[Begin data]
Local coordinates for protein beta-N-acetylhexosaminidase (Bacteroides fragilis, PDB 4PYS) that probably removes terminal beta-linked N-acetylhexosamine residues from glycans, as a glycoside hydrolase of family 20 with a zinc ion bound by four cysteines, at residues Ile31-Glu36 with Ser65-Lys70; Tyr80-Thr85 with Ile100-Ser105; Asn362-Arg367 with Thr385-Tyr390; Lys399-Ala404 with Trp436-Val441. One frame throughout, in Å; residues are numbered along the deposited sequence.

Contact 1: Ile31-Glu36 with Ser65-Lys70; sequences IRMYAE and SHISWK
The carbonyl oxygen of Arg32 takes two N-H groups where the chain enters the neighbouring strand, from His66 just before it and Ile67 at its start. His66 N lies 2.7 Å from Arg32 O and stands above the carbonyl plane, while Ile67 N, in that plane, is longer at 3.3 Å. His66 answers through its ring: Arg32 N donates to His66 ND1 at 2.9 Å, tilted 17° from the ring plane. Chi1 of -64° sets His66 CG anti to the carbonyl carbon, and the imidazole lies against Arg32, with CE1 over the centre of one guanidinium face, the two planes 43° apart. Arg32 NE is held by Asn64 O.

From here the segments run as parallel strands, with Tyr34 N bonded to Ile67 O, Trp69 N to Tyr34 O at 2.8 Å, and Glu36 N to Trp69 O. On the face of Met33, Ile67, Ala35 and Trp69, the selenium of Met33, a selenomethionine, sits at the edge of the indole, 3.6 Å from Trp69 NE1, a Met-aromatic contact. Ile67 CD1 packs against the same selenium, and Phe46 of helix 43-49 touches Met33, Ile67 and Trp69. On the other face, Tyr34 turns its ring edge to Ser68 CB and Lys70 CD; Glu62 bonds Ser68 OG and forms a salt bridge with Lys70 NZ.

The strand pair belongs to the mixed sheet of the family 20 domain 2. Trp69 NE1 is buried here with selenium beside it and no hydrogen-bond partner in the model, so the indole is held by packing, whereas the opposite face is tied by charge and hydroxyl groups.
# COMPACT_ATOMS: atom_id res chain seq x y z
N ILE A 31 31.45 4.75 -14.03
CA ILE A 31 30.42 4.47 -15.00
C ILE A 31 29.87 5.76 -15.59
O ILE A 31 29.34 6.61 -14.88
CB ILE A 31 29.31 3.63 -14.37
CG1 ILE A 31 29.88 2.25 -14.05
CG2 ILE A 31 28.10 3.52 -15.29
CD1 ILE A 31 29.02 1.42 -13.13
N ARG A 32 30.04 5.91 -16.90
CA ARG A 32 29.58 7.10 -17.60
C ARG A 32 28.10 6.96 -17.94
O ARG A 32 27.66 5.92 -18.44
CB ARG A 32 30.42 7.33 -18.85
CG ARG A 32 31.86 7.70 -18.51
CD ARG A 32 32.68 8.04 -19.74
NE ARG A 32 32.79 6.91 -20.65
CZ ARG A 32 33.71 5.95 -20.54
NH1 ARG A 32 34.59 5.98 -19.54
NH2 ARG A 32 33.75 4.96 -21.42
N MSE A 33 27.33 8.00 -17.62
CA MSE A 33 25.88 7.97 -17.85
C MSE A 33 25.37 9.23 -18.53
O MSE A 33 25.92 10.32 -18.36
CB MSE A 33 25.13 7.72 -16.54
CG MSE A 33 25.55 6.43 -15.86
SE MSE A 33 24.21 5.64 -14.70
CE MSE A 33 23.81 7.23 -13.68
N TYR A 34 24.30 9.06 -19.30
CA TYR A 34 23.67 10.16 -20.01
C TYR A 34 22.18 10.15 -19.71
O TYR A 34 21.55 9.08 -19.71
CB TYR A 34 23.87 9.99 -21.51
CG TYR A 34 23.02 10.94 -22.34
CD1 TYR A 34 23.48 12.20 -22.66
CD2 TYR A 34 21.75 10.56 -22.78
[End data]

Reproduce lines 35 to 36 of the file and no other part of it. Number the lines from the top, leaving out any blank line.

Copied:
CA TYR A 34 23.67 10.16 -20.01
C TYR A 34 22.18 10.15 -19.71